Perceived discrimination in the three groups arises in different social, historical and political contexts. Discrimination may be perceived by immigrants partly due to a sense of cultural estrangement and the non-realization of the immigrant's high expectations for a better life in Israel. Furthermore, Israeli society may actually discriminate against the immigrants, justifying their perceptions. Within one generation it is expected that this group and their descendents will report similar perceived discrimination as the non-immigrants report. It is expected that their acculturation will eliminate the differences between them and other non-immigrant Jews; the immigrants will be indistinguishable from the non-immigrants. Discrimination among the non-immigrant Jews may be attributed to the heterogeneity of the non-immigrant Jewish society that includes Jews from different origins such as the Sephardic Jews and the Ashkenazi Jews, some of these Jews may still have feeling of discrimination on the basis of their origin.
The perceived discrimination of the Arab community may have a more profound basis including institutional discrimination and prejudice against Arabs, where less funding is available for the Arab communities and discrimination in attaining jobs is frequent, in addition to prejudice on behalf of the Jewish population [30, 31, 33].
For both immigrants and Arabs the healthcare services seem to be a system with comparatively little perceived discrimination. This may be because some of the employees of the healthcare services are Arabs and immigrants, and they work with their respective communities. Housing discrimination was not reported as a major area of discrimination, as Arabs usually do not try to buy or rent housing in the Jewish community. This does not mean there is no housing discrimination towards Arabs; on the contrary, it is institutionalized discrimination and may contribute to the continuing residential segregation of the Arab population . The discrimination measure used in this study was developed for studying discrimination in the USA  and did not include other areas of discrimination that may be unique to Israel, such as that fact that most Arabs do not serve in the military and discrimination in national politics, further studies should look at these aspects too.
A major difference between Arabs and immigrants is their relationship with the majority Jewish population. The immigrants live among the majority of non-immigrant Jews and expect to be a part of the Jewish society, whereas the Arabs do not; they perceive themselves as Arabs within a Jewish society. These differences may affect both the levels of perceived discrimination and the association between health and discrimination. The finding that among Arabs perceived discrimination was not associated with health can be explained by the Arabs' residential segregation. Lower levels of contact with the majority group may prevent ongoing perceived discrimination, including exposure to everyday hassles and elevated stress, among the Arabs compared to Jews. Therefore, the Arabs' health could be less affected. Another explanation may be that the Arabs do not expect to be part of Israeli Jewish society and their ethnic identity serves as a coping mechanism preventing prolonged stress due to discrimination; this may obviate ill effects on health. A similar condition was found in African Americans, where racial identity was a protective factor in buffering the negative impact of discrimination .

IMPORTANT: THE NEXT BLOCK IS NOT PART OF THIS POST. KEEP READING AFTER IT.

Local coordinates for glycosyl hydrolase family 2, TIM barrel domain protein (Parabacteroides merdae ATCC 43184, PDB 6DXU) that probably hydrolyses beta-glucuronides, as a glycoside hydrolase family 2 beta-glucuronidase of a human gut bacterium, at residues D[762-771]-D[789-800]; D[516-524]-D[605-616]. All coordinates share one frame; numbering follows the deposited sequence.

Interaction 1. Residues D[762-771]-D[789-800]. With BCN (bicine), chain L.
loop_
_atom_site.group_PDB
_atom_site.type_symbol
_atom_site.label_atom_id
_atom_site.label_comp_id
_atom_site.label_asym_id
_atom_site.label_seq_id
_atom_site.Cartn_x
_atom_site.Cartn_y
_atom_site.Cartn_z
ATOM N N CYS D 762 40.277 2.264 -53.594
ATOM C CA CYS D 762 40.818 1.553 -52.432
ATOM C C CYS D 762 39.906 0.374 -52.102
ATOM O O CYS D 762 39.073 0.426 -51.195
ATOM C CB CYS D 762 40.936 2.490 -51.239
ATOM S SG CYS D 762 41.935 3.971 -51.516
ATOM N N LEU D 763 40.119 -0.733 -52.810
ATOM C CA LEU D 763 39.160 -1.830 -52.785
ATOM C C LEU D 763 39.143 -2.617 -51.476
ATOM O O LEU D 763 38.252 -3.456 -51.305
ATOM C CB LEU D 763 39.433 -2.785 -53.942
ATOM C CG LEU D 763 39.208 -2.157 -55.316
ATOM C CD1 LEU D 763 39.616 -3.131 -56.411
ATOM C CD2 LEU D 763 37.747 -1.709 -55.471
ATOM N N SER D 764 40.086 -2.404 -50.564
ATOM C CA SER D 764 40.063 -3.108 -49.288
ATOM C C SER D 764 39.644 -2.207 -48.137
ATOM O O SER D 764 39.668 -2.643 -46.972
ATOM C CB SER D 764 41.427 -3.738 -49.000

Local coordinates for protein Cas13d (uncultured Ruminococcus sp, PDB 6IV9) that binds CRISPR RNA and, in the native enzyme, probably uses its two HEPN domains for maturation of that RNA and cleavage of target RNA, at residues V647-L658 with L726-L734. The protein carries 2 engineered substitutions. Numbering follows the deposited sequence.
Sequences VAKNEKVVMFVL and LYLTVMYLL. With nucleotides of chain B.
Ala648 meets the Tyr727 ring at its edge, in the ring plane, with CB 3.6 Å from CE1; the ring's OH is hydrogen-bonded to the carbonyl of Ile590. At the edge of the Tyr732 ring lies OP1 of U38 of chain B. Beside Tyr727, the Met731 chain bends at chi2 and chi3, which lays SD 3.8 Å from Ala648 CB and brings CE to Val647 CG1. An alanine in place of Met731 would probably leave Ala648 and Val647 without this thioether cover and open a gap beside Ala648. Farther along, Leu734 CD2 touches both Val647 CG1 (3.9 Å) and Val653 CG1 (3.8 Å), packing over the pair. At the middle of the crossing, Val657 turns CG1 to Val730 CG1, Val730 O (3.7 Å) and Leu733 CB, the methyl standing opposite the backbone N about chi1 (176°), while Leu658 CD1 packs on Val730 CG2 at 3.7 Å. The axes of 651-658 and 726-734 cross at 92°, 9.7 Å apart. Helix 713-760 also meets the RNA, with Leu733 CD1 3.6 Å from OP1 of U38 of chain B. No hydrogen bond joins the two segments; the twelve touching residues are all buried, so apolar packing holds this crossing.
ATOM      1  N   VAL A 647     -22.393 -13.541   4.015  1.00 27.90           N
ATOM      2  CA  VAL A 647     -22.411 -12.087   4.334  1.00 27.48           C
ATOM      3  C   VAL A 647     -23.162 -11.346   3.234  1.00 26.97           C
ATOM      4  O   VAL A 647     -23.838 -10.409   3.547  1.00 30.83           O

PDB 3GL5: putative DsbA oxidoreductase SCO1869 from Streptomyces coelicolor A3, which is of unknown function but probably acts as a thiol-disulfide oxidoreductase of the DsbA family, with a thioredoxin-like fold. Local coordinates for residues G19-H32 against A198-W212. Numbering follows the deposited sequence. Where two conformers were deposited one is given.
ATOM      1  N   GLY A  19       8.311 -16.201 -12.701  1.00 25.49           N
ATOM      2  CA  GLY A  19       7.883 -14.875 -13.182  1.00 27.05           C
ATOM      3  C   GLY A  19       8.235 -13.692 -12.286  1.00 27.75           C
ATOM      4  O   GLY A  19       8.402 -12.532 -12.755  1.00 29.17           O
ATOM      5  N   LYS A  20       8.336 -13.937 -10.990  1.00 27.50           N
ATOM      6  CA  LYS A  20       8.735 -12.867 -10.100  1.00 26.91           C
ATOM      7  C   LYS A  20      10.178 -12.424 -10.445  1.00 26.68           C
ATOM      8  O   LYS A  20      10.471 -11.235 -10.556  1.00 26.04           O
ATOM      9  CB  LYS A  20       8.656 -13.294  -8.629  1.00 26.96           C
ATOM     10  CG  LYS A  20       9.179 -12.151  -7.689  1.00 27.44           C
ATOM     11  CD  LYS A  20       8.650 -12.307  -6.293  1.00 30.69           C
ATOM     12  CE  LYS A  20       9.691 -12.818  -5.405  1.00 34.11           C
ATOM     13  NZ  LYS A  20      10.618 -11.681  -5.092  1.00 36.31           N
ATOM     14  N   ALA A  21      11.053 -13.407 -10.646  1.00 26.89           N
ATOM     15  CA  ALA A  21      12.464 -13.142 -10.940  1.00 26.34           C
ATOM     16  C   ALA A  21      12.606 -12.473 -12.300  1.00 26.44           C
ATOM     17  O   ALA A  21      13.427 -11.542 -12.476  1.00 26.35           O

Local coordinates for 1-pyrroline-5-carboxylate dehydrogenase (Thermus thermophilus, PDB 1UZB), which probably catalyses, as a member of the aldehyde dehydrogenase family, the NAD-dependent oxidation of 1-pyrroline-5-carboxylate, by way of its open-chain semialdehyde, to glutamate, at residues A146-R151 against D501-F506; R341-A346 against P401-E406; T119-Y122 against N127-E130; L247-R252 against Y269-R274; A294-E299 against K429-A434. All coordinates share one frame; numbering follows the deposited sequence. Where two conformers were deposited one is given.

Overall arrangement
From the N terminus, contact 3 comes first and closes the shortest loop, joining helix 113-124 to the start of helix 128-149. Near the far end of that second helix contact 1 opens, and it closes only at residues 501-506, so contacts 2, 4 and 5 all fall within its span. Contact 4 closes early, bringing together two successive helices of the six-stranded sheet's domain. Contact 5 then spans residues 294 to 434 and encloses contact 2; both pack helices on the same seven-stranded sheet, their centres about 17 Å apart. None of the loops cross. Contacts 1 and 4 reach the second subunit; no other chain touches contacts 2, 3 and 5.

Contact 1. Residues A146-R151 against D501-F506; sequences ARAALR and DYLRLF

Efforts are necessary to lower the level of actual and perceived discrimination in both the Arab population and among immigrants, as Israel prides itself on being a nation founded on democracy and equality. The chances of this happening may increase mainly after the relationship of Israel and its neighbors improves. At present a reduction in institutional discrimination (especially as regards the Arab population) and more education for tolerance and open-mindedness could bring about a positive change.
There is a need to repeat this finding with other measures of health so as to ascertain that the results are not an artifact of measurement. If this phenomenon is not an artifact further research is needed on the impact of segregation in living areas and perceived identity as possible explanations for the differences in the association between discrimination and health in different population groups.
Individuals that report perceived discrimination also report poor health, however, this is observed only in the Jewish population but not in the Arab population. Further research on the association between perceived discrimination and health should be performed firstly to ascertain this is a true phenomenon and not an artifact. If this is a true phenomenon further factors serving as coping mechanisms that prevent the ill effect of perceived discrimination in specific communities should be investigated.
List of abbreviations
former Soviet Union
Subjective socioeconomic status.
This study was funded by the Israel National Institute for Health Policy and Health Services Research.
- Krieger N: Discrimination and health. Social epidemiology. Edited by: Kawachi LFBI. 2000, Oxford: Oxford University PressGoogle Scholar